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  10. #10
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    Yes, they rent DH bikes, full face helmets, knee/shin guards, and elbow guards.

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    Quote Originally Posted by fireswamp View Post
    Yes, they rent DH bikes, full face helmets, knee/shin guards, and elbow guards.
    Thanks! I know what I'm going to do this summer!
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    Thanks for all the comments. Im a little less worried about riding my enduro up there now. I didnt really think about the abuse that would be placed on the bikes since the majority of the riding that day is all down hill where as tiger is alot of up hill for a little down hill. I was thinking I would always have to rent a bike up there to enjoy the mountain, now im even more stoked for summer!!

  13. #13
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    If you only plan on riding up there once or twice your bike will work well. If you're gonna ride there much more than that I'd think about buying a DH bike.

    If you end up taking your bike to Stevens I've got a few recommendations that'll make the experience more enjoyable and save your bike from damage.
    - Depending on current settings, you'll probably need to add more psi or high speed compression to your fork and shock.
    - A set of dual ply DH tires such as Maxxis Minion DHF's or Schwalbe Magic Mary's will provide a lot more traction than your stock tires and possibly prevent damage to your wheels.







    Sent from my iPhone using Tapatalk

  14. #14
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    I put on Maxxis DHF/DHR on my 6" bike last summer to ride Stevens, and I still haven't taken them off... I'm lazy and they work really well around here anyways.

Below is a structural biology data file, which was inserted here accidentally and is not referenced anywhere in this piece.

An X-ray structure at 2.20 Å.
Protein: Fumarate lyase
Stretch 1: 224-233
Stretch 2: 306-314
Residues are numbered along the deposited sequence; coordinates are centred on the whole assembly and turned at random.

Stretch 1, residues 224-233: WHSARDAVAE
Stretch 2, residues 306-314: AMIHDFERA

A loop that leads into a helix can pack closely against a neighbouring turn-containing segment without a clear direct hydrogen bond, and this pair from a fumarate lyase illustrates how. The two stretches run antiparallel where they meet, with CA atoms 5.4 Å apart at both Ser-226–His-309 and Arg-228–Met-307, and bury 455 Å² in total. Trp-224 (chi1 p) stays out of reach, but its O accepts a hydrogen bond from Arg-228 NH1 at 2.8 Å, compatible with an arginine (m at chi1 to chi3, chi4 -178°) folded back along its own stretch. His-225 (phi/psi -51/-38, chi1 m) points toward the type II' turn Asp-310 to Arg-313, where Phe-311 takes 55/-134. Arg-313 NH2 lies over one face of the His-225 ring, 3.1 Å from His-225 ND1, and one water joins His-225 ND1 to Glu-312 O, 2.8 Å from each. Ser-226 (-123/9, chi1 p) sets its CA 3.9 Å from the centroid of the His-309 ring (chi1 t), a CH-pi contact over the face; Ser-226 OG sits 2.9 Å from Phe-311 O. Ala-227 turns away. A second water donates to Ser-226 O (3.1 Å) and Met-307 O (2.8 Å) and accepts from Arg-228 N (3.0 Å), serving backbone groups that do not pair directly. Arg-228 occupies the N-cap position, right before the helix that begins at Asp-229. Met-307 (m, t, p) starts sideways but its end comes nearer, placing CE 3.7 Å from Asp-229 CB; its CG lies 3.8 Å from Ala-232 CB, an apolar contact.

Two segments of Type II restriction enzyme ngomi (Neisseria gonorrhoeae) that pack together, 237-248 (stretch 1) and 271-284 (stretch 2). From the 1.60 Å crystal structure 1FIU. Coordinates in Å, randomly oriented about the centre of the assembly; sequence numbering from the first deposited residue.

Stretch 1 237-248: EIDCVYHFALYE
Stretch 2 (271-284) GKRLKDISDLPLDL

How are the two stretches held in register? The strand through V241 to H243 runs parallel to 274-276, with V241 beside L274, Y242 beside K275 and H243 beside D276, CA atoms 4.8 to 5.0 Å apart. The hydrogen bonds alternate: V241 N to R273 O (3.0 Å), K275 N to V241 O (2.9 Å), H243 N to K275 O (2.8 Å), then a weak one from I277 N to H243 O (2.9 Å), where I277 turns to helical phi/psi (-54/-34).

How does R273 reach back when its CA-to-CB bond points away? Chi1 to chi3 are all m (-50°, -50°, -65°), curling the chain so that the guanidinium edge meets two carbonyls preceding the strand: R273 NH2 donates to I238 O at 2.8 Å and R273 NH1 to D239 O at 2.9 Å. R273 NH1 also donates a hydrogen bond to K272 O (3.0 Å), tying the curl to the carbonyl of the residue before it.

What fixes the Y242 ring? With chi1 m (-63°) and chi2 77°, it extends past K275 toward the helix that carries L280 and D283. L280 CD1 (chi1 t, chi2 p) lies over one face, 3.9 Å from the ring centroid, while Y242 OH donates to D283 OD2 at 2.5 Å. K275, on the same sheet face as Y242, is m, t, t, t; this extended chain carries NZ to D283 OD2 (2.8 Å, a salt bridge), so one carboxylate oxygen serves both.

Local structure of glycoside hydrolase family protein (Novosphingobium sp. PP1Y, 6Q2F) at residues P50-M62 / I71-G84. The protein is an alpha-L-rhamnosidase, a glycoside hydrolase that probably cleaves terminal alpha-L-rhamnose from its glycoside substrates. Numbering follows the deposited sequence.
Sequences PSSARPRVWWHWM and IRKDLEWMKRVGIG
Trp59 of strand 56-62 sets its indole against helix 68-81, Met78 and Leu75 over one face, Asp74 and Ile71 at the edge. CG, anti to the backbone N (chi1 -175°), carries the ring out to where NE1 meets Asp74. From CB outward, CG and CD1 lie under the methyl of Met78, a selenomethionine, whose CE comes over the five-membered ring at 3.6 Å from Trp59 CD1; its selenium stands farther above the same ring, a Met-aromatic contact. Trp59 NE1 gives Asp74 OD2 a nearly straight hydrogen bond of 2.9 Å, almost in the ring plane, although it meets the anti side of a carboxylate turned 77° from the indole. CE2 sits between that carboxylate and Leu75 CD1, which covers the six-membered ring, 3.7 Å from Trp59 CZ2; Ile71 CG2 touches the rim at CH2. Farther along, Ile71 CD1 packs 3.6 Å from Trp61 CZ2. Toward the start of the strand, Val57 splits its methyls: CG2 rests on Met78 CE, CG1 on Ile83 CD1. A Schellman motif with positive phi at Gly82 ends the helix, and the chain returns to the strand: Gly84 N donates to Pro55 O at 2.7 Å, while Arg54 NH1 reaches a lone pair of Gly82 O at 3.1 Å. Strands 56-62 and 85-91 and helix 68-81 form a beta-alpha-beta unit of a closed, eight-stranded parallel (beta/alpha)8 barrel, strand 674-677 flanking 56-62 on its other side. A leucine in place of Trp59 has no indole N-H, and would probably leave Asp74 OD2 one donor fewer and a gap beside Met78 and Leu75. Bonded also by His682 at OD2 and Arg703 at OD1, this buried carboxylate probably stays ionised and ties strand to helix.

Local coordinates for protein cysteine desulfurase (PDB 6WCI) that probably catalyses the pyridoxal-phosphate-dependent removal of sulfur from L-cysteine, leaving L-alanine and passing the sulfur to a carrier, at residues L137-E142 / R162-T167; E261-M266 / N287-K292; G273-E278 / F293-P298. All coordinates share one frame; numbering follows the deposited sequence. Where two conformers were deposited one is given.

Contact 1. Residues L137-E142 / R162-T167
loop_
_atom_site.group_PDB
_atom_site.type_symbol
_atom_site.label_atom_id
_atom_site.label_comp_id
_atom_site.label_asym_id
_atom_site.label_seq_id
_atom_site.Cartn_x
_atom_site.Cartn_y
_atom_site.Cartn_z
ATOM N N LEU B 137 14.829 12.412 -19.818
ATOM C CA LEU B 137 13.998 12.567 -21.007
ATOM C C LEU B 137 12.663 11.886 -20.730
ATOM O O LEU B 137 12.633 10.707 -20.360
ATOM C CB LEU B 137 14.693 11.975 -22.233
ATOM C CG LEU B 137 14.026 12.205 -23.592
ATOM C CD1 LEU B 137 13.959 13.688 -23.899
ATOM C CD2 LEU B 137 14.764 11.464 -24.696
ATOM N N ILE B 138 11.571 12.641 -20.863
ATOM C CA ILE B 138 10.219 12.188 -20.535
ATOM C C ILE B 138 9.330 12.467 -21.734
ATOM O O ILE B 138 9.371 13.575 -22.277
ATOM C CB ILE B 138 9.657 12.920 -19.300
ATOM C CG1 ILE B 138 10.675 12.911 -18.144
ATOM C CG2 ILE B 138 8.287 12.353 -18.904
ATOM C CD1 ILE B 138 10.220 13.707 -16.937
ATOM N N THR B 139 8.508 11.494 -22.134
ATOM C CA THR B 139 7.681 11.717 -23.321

15. #15
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    Quote Originally Posted by nickn View Post
    While you don't need a DH bike at Stevens to have a good time. You may very well find that you'll beat the crap out of your bike and break more items on your trail bike, especially if riding harder to get more out of the trails. For me, after three times at Stevens, I blew up a brake caliper (which makes Wookie interesting at speed), destroyed an RP23, and went through two rear deraileurs. Eventually this all adds up in cost and lost time on the trail bike elsewhere. Suggest renting a DH bike up there for half a day or day and seeing the difference for yourself. But as others have said, you don't need a DH bike to have fun up there, but it does make a difference for some aspects.
    Bringing up an old thread.....

    I'd like to try Stevens Pass maybe a few times this summer but had a question about the above poster's comments on wearing out bike parts. I can see premature wear on shocks due to overheating but how to derailleurs and brake calipers break? Are these crash related?

    Also, Off The Grid at Tiger is rated a black run. Predator is rated double black if I'm remembering that correctly. Could I assume Wookie would be similar to OTG or Predator? Maybe in between?

  16. #16
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    Predator is WAY steeper in spots than anything on Slingshot Wookie. Slingshot has way more rocks though. Id say slingshot is slightly steeper than OTG, but its pretty rough and technical, similar to the toughest spots on Predator.

    Slingshot is pretty rough on a 6" bike, but the rest of the trails are no harder on a bike than a day at tiger. Maybe more wear on brake pads if you do a ton of laps, but a full run at Stevens is 6-8 minutes or so, where as OTG can be 12-20 minutes.
    20 SJ Evo 29, 17 Whyte T130, 18 Giant Glory Advanced

  17. #17
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    Ah. Ok. Thanks.

    I have a 5" Yeti SB95 but it handles everything at Tiger well (minus Predator but I'm probably going to stay on the green and blue runs at Stevens).